Thursday, June 28, 2012



“We need to turn the field of psychology upside down.” That was the rallying cry of the young revolutionary professors in my doctoral program. “We have studied the abnormal. Now is the time in psychology’s history to study the supernormal. Enough of what makes people sick. Let’s study those who function at high levels.”

I have always been grateful that God led me to that doctoral program. It was a good fit. From then on, I was searching for the vein of gold called the super-well. When I had the Charismatic experience, I knew I had hit the mother load!

Before that however, I went down many side shafts. In some there was gold. In others, rock. I will speak of this later.

I have already mentioned the experience that empowers my life, but now I have a specific purpose. First, I want to establish my credentials for writing this.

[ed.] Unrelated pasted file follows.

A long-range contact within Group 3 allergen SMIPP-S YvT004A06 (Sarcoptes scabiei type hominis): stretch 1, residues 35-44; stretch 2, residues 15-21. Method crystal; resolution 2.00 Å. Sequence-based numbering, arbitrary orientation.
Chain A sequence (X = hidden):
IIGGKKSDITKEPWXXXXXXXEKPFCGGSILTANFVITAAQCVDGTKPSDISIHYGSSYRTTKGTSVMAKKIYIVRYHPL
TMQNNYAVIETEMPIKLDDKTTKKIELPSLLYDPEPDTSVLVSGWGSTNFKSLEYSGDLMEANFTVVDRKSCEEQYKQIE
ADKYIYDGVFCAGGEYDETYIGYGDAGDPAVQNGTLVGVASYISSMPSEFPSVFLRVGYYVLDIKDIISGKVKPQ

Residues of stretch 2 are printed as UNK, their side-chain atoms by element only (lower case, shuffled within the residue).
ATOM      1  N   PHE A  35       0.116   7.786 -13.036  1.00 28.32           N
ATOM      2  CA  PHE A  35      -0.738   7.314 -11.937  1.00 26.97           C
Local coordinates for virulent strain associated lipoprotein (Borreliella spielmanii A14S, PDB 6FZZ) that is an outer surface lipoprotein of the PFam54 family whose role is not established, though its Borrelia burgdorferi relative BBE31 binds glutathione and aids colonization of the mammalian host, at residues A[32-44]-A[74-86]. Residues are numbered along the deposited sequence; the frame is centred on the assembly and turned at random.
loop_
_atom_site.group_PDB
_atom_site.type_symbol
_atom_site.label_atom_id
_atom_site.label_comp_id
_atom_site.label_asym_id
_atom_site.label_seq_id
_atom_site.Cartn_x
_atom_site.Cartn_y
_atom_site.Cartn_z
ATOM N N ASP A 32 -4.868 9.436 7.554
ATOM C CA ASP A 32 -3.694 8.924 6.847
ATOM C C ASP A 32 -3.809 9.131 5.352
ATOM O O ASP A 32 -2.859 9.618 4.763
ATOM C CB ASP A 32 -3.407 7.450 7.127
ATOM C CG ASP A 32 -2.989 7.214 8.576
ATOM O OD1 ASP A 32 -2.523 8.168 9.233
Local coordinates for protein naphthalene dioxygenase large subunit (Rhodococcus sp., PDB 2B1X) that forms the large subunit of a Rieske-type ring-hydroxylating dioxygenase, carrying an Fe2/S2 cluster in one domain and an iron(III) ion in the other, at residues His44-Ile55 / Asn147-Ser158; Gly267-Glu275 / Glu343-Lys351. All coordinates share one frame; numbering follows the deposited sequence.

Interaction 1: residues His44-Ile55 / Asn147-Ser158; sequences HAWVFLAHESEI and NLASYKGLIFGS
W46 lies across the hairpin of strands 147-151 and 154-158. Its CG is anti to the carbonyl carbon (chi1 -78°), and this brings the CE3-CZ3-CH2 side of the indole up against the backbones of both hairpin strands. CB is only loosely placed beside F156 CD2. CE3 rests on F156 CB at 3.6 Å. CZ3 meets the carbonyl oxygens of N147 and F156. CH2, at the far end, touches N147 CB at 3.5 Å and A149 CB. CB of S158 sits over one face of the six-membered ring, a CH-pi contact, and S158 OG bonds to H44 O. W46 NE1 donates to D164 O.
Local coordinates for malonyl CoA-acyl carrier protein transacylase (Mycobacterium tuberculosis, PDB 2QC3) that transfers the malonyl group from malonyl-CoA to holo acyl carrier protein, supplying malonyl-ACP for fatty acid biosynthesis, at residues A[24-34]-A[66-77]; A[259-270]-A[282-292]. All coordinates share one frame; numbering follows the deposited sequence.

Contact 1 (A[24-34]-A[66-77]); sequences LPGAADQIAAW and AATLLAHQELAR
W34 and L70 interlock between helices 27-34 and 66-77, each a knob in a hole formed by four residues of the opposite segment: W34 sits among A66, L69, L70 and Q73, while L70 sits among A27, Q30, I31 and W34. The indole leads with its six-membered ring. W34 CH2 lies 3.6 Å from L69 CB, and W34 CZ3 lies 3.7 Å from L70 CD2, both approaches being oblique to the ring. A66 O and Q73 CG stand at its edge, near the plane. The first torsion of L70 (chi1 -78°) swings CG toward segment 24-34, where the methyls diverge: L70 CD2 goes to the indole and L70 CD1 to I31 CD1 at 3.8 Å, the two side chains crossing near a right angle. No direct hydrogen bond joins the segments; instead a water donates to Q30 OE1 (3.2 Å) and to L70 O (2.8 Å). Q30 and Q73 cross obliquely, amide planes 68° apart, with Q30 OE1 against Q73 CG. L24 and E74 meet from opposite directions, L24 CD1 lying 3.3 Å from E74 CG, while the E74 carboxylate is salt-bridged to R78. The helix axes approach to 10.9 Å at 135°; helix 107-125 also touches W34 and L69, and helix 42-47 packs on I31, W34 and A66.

My psychological career has been dedicated to the study of the praxis of psychology. In psychology’s case, to do praxis is to practice the art of healing the psyche while simultaneously theorizing about what one is doing. Our great-grandfather Freud, started us in that direction from the beginning.

I was able to demonstrate my mastery of praxis to my colleagues and was granted Board Certification, a level only one other person in my department achieved. Later, my national professional organization awarded me the Life Time Contribution Award. Some of that award was based on how many students credited me with inspiring them, not only to pursue doctorates, but later to achieve Board status as well as positions of leadership in the profession.

Two audiences in particularly which I hope will find this part of my blog useful, include Christian psychology college professors who teach about their faith while avoiding proselytizing in the academy. The second group I hope will read this, are college students, especially psychology students, who don’t realize what a gold mine their Christian faith is. Some times their faith is damaged by the secularists who themselves, cheat on the “no proselytizing” convention.